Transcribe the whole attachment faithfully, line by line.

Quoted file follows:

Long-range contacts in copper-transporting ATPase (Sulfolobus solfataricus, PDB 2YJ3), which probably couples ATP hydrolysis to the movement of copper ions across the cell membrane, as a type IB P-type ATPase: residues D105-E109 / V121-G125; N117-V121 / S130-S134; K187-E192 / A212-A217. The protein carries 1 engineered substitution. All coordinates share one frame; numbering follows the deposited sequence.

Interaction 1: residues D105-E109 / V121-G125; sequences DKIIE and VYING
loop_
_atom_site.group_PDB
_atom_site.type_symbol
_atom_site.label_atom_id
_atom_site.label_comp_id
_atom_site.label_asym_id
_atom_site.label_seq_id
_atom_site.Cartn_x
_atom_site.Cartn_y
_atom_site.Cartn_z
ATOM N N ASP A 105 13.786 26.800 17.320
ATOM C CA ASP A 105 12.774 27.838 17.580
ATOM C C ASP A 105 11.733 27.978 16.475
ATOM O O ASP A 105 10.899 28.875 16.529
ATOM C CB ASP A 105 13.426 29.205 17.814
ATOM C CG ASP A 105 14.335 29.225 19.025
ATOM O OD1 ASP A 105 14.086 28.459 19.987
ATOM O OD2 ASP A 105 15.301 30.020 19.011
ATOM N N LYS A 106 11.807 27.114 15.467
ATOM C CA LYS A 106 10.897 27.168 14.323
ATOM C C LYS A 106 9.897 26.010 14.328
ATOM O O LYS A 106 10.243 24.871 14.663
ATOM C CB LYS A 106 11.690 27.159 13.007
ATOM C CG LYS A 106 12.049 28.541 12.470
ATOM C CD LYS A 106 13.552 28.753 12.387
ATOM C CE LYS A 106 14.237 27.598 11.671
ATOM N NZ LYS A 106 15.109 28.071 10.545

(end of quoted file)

Long-range contacts in copper-transporting ATPase (Sulfolobus solfataricus, PDB 2YJ3), which probably couples ATP hydrolysis to the movement of copper ions across the cell membrane, as a type IB P-type ATPase: residues D105-E109 / V121-G125; N117-V121 / S130-S134; K187-E192 / A212-A217. The protein carries 1 engineered substitution. All coordinates share one frame; numbering follows the deposited sequence.

Interaction 1: residues D105-E109 / V121-G125; sequences DKIIE and VYING
loop_
_atom_site.group_PDB
_atom_site.type_symbol
_atom_site.label_atom_id
_atom_site.label_comp_id
_atom_site.label_asym_id
_atom_site.label_seq_id
_atom_site.Cartn_x
_atom_site.Cartn_y
_atom_site.Cartn_z
ATOM N N ASP A 105 13.786 26.800 17.320
ATOM C CA ASP A 105 12.774 27.838 17.580
ATOM C C ASP A 105 11.733 27.978 16.475
ATOM O O ASP A 105 10.899 28.875 16.529
ATOM C CB ASP A 105 13.426 29.205 17.814
ATOM C CG ASP A 105 14.335 29.225 19.025
ATOM O OD1 ASP A 105 14.086 28.459 19.987
ATOM O OD2 ASP A 105 15.301 30.020 19.011
ATOM N N LYS A 106 11.807 27.114 15.467
ATOM C CA LYS A 106 10.897 27.168 14.323
ATOM C C LYS A 106 9.897 26.010 14.328
ATOM O O LYS A 106 10.243 24.871 14.663
ATOM C CB LYS A 106 11.690 27.159 13.007
ATOM C CG LYS A 106 12.049 28.541 12.470
ATOM C CD LYS A 106 13.552 28.753 12.387
ATOM C CE LYS A 106 14.237 27.598 11.671
ATOM N NZ LYS A 106 15.109 28.071 10.545